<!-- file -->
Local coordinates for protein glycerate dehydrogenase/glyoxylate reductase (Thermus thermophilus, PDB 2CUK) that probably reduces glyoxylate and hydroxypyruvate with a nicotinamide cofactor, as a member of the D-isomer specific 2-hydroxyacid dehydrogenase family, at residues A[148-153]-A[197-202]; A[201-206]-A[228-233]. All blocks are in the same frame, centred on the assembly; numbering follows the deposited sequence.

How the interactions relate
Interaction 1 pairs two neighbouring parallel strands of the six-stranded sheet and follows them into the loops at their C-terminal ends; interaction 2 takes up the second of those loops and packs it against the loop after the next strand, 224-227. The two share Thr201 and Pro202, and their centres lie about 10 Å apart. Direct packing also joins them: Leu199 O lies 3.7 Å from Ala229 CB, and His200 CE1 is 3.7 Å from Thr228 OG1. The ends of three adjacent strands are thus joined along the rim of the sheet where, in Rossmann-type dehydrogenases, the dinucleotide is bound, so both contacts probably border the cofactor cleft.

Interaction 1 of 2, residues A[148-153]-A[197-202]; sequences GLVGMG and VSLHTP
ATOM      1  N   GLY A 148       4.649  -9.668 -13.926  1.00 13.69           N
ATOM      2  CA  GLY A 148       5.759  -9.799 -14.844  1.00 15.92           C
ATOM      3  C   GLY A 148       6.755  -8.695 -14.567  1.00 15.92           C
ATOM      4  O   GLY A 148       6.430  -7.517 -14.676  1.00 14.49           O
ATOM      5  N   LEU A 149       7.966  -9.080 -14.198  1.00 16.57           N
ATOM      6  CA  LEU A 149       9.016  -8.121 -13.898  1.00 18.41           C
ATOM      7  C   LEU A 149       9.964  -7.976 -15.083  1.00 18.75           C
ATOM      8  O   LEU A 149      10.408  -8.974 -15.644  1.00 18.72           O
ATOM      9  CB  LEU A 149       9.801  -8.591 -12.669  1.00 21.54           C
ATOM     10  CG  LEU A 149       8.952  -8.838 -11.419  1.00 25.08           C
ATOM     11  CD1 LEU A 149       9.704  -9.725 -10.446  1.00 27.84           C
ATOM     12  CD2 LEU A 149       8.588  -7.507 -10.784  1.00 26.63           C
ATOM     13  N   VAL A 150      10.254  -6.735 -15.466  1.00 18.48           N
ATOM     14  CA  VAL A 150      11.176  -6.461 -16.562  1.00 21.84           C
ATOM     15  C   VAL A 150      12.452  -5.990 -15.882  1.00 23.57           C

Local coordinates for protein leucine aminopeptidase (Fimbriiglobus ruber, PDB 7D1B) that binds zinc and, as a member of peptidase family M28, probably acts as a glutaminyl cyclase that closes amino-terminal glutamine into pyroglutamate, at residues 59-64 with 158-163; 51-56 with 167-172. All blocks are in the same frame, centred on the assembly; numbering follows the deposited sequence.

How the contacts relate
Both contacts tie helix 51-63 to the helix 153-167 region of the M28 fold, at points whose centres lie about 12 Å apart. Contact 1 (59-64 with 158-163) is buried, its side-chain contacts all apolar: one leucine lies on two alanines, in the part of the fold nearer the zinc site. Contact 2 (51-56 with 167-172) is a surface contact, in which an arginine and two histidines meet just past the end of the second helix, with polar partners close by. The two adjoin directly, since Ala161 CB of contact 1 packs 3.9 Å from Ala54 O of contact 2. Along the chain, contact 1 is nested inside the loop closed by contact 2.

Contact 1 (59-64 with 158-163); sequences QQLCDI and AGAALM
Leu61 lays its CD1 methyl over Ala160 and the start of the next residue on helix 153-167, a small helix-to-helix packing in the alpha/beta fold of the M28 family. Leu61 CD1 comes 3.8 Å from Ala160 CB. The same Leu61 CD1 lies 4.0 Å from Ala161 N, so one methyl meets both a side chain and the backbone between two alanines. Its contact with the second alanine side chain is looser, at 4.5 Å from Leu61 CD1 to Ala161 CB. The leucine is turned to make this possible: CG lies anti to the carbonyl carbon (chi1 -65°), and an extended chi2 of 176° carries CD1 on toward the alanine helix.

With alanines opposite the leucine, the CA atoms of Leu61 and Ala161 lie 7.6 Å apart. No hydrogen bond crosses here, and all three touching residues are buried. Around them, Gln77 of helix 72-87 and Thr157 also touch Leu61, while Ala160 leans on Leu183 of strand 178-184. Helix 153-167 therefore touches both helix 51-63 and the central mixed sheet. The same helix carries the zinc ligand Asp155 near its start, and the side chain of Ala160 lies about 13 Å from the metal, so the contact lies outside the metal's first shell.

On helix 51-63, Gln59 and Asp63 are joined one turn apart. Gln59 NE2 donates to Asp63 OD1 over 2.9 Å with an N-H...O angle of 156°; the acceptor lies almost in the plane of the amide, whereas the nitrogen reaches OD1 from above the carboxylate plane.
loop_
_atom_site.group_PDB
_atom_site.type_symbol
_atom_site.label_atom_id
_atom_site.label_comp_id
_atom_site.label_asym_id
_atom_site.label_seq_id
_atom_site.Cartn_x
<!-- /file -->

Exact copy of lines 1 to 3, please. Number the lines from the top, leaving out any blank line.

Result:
Local coordinates for protein glycerate dehydrogenase/glyoxylate reductase (Thermus thermophilus, PDB 2CUK) that probably reduces glyoxylate and hydroxypyruvate with a nicotinamide cofactor, as a member of the D-isomer specific 2-hydroxyacid dehydrogenase family, at residues A[148-153]-A[197-202]; A[201-206]-A[228-233]. All blocks are in the same frame, centred on the assembly; numbering follows the deposited sequence.

How the interactions relate
Interaction 1 pairs two neighbouring parallel strands of the six-stranded sheet and follows them into the loops at their C-terminal ends; interaction 2 takes up the second of those loops and packs it against the loop after the next strand, 224-227. The two share Thr201 and Pro202, and their centres lie about 10 Å apart. Direct packing also joins them: Leu199 O lies 3.7 Å from Ala229 CB, and His200 CE1 is 3.7 Å from Thr228 OG1. The ends of three adjacent strands are thus joined along the rim of the sheet where, in Rossmann-type dehydrogenases, the dinucleotide is bound, so both contacts probably border the cofactor cleft.